Century Housing Corp. also helps to underwrite the cost of More Than Shelter’s programs, which are provided to all the residents, high-income or low, at no cost.
Leisure Care Offers Youthful Thinking
This fall, an 89-year-old man who hadn’t walked in two years stepped across the floor of the gym at Fairwinds River’s Edge.
A personal trainer had given him one-on-one guidance as the old man planned and followed through with an exercise program to rebuild his strength and reduce his reliance on his wheelchair.
Leisure Care, the company that owns and operates the Fairwinds, believes it can help its residents live healthier, happier lives. It’s offering this fountain of youth through activities ranging from yoga to ballroom dancing and programs like Prime Fit, the physical fitness program that provided the old man with his trainer at an extra cost of $35 a month.
“I’ve had a lot of seniors tell me, ‘I just want to dance at my daughter’s wedding,’” said Sharon Lefferts, senior director of health and wellness for Leisure Care, a seniors housing developer and manager based in Seattle.
“We have really helped people make their dreams come true.”
The seniors who live at Fairwinds can also take steps to improve their memories, unwinding some of the effects of age and even Alzheimer’s disease, by enrolling in the Posit Science Brain Fitness program, offered free to all residents.
The improvements can shave an average of 10 years of deterioration from residents’ levels of cognitive functioning, allowing a 79-year-old to recover the overall memory and brain fitness of a 69-year-old, according to Leisure Care.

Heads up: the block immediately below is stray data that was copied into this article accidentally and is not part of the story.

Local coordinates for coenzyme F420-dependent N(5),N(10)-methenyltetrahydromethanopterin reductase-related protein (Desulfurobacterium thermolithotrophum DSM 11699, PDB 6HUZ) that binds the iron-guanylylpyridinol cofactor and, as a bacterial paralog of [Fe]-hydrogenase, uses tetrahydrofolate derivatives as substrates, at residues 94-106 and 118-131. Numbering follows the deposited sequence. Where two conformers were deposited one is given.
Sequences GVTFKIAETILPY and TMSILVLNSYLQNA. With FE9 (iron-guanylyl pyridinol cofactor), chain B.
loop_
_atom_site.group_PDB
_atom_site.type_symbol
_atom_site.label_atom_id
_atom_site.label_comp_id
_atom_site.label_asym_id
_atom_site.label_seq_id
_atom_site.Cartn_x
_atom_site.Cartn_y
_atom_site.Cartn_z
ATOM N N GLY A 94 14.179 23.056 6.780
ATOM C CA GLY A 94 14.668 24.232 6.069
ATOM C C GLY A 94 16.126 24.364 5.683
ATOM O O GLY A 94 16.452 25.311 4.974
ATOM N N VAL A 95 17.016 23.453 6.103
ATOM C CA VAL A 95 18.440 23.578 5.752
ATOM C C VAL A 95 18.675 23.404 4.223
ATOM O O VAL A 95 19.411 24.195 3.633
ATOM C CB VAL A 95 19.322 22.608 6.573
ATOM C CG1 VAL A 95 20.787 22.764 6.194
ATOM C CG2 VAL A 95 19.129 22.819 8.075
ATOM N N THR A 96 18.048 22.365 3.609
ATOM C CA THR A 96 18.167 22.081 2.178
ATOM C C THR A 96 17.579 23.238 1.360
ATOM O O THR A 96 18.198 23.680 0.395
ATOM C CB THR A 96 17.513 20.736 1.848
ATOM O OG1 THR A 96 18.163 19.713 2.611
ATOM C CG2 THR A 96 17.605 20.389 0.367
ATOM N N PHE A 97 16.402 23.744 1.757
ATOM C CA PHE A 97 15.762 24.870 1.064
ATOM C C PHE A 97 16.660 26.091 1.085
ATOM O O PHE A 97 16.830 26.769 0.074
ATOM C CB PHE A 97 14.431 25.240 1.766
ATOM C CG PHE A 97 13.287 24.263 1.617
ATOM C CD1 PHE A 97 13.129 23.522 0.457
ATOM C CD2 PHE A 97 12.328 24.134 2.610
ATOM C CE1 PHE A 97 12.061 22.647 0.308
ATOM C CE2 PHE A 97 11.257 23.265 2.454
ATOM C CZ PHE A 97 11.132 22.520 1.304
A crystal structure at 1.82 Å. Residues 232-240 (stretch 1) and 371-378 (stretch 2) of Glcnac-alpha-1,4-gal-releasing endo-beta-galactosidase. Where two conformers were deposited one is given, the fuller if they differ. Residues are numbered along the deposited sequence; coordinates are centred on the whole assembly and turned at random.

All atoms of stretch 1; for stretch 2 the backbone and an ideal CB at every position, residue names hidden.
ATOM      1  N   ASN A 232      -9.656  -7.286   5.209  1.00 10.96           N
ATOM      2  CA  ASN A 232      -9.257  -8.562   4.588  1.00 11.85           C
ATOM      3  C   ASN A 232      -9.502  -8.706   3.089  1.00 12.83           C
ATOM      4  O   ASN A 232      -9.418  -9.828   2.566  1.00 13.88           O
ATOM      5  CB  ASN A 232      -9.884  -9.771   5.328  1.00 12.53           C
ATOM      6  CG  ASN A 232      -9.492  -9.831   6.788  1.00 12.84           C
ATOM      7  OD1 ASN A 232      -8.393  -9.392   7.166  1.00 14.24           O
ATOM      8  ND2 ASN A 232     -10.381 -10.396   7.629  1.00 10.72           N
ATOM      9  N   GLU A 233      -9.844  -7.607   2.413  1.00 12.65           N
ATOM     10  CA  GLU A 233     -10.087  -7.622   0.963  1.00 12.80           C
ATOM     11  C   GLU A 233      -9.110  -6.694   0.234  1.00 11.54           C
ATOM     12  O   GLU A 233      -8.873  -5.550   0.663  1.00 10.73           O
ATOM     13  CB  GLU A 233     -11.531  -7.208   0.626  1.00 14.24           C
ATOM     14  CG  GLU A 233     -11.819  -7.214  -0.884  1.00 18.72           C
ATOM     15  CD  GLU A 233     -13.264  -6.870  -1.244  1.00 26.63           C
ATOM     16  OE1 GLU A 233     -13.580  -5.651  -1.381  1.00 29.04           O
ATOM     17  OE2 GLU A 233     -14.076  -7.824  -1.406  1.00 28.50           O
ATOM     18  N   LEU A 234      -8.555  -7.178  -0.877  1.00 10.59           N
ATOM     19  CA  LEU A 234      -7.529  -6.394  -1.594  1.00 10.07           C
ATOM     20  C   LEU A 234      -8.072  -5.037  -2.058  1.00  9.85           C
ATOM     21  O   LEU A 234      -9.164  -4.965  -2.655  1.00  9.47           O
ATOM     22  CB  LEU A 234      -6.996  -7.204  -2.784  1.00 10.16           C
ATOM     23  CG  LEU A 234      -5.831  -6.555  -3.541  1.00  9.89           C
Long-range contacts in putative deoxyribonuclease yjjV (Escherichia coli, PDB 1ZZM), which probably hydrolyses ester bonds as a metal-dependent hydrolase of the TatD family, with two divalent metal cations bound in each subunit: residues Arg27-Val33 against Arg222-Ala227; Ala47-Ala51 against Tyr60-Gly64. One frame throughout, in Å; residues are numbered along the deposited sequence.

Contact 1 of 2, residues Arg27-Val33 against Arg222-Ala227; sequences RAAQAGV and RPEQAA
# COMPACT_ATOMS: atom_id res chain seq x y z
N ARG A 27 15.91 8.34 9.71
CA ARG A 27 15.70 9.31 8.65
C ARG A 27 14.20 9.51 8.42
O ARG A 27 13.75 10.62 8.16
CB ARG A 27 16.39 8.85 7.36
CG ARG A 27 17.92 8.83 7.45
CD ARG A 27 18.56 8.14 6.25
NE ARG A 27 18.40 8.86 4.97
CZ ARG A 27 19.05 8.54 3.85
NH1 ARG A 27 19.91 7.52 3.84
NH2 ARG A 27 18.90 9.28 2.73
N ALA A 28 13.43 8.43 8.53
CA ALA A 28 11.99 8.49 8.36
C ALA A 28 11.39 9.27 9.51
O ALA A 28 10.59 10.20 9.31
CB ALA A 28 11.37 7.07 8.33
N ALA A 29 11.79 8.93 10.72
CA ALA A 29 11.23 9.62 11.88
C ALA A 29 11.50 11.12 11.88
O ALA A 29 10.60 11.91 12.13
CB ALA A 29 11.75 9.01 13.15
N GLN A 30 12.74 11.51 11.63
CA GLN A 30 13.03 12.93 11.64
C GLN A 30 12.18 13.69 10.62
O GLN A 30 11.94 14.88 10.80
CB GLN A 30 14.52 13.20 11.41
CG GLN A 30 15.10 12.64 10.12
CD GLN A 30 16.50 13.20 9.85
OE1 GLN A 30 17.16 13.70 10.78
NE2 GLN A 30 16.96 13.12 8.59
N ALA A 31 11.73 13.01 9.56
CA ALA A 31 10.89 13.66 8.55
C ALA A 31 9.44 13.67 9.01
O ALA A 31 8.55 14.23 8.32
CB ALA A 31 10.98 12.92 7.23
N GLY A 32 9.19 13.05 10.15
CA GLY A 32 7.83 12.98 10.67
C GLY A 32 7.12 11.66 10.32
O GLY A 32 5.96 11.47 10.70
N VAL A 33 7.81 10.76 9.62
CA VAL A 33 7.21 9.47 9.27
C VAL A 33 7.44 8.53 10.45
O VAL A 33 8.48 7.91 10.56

The program sits seniors in front of computers to perform a series of mental exercises and games with the help of an instructor.
The sessions last for one hour, with a total of 40 sessions over eight weeks. Like the Prime Fit program, Brain Fitness is based on the idea that seniors can recover lost health and abilities by becoming more active and engaged, and that seniors and their families will recognize the value of these activities by choosing to live at Leisure Care’s properties.
Leisure Care bought the Fairwinds in June 2005. Back then only 54 percent of the Fairwind’s 185 seniors apartments were occupied. As the process of hiring new staff and starting new programs continued over the next 16 months, the percentage of occupied apartments remained in the 50s.
But by December 2006, just over two months after Leisure Care rolled out its new programs, the Fairwinds was 70 percent occupied as new tenants filled 13 empty apartments a month. Those apartments are renting for $50 a month more than competing seniors projects in St. Charles. Rents at the Fairwinds start at $1,995 a month for a 665-square-foot, one-bedroom apartment and rise to $3,900.
The average age of the seniors at the Fairwinds is about 80 years old, a little younger than the average age of 84 or 85 at an assisted-living property, said general manager Troy Jones.